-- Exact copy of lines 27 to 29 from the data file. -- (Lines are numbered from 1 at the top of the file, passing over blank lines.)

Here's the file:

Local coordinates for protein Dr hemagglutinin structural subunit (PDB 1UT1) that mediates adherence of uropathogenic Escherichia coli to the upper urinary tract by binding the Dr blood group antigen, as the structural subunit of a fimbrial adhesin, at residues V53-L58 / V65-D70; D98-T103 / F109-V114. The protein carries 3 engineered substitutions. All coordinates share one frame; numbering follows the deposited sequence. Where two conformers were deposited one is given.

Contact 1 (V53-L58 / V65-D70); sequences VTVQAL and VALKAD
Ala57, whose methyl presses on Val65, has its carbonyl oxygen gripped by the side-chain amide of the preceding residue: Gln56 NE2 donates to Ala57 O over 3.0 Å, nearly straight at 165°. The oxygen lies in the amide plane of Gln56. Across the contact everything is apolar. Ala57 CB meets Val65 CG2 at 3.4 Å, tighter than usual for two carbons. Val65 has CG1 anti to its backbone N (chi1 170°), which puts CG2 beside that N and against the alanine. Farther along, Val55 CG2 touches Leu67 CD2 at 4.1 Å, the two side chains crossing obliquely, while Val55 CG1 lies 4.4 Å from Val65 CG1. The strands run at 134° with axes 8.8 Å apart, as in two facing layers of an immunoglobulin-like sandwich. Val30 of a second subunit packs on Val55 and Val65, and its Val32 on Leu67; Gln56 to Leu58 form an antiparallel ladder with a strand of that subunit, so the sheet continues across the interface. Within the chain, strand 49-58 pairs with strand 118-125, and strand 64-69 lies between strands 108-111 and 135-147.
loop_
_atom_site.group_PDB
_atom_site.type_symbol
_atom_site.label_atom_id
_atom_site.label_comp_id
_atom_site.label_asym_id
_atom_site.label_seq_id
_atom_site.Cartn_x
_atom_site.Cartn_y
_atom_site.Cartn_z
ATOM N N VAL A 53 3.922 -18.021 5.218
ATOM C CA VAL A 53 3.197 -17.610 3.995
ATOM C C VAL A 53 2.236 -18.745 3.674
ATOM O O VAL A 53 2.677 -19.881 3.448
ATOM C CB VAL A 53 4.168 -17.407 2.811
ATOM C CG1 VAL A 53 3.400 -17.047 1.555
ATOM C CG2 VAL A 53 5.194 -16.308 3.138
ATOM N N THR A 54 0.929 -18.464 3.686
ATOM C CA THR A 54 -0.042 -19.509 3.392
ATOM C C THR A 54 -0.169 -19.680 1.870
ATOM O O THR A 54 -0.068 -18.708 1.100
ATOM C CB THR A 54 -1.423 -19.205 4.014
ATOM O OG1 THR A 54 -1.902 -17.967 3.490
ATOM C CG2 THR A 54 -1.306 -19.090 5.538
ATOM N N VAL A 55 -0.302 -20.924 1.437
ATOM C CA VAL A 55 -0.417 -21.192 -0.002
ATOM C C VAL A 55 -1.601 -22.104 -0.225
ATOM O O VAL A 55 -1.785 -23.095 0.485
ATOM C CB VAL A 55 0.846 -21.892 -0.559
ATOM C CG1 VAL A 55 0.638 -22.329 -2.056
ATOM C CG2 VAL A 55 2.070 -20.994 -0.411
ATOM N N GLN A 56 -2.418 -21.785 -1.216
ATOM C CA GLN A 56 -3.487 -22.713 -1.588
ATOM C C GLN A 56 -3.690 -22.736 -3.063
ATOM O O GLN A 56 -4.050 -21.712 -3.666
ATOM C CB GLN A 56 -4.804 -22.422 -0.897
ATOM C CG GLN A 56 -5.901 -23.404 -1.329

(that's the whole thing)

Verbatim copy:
ATOM C CG2 THR A 54 -1.306 -19.090 5.538
ATOM N N VAL A 55 -0.302 -20.924 1.437
ATOM C CA VAL A 55 -0.417 -21.192 -0.002